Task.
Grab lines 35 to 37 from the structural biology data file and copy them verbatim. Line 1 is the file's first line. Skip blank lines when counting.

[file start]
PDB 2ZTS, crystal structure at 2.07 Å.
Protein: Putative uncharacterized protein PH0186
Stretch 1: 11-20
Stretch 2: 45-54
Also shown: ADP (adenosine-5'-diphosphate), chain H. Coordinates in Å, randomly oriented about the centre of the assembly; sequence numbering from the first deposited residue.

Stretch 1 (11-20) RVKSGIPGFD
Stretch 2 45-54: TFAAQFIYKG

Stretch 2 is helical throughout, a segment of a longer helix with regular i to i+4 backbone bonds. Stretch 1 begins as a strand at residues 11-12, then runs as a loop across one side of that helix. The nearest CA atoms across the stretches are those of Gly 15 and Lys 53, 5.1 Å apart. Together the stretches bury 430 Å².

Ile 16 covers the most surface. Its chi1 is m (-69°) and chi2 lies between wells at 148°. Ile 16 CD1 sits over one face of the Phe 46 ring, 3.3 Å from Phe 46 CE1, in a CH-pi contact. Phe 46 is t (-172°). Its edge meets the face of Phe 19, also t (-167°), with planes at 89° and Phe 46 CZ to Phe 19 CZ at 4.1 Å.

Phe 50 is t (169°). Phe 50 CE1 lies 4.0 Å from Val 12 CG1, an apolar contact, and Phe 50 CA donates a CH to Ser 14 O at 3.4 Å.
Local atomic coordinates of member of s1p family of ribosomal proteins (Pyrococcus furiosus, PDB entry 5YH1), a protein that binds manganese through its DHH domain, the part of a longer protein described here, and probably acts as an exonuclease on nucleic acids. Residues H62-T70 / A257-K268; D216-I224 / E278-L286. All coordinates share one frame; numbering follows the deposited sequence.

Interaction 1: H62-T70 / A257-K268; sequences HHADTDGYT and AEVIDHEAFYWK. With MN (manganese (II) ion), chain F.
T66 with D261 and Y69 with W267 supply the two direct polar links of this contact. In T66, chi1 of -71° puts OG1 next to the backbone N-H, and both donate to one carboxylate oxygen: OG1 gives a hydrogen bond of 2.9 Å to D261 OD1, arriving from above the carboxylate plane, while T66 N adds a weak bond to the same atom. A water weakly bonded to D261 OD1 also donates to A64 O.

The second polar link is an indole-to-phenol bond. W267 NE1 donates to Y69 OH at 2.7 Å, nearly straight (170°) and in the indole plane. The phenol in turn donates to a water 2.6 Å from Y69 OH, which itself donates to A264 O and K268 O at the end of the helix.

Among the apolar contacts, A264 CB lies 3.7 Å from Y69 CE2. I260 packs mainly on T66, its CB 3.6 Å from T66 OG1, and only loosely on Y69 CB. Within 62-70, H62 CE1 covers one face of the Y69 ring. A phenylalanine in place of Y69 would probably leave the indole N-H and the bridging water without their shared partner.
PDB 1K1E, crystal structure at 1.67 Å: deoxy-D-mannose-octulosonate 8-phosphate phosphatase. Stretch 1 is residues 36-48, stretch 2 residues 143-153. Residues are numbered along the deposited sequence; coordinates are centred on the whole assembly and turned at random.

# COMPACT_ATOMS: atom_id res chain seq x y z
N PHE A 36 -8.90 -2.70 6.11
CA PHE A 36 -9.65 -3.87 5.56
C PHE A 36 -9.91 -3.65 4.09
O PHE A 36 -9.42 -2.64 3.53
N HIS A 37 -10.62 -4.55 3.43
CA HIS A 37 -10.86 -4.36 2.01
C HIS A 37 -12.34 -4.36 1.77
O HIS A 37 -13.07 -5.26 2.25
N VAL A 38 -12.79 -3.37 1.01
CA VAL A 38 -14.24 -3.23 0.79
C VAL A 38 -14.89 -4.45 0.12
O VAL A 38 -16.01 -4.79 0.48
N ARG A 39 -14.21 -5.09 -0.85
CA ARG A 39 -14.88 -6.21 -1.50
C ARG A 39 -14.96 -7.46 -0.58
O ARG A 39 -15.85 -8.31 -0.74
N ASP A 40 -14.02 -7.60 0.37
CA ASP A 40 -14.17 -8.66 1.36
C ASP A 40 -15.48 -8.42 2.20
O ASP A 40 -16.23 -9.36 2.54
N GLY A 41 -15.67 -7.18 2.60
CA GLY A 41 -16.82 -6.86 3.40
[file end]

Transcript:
CA ASP A 40 -14.17 -8.66 1.36
C ASP A 40 -15.48 -8.42 2.20
O ASP A 40 -16.23 -9.36 2.54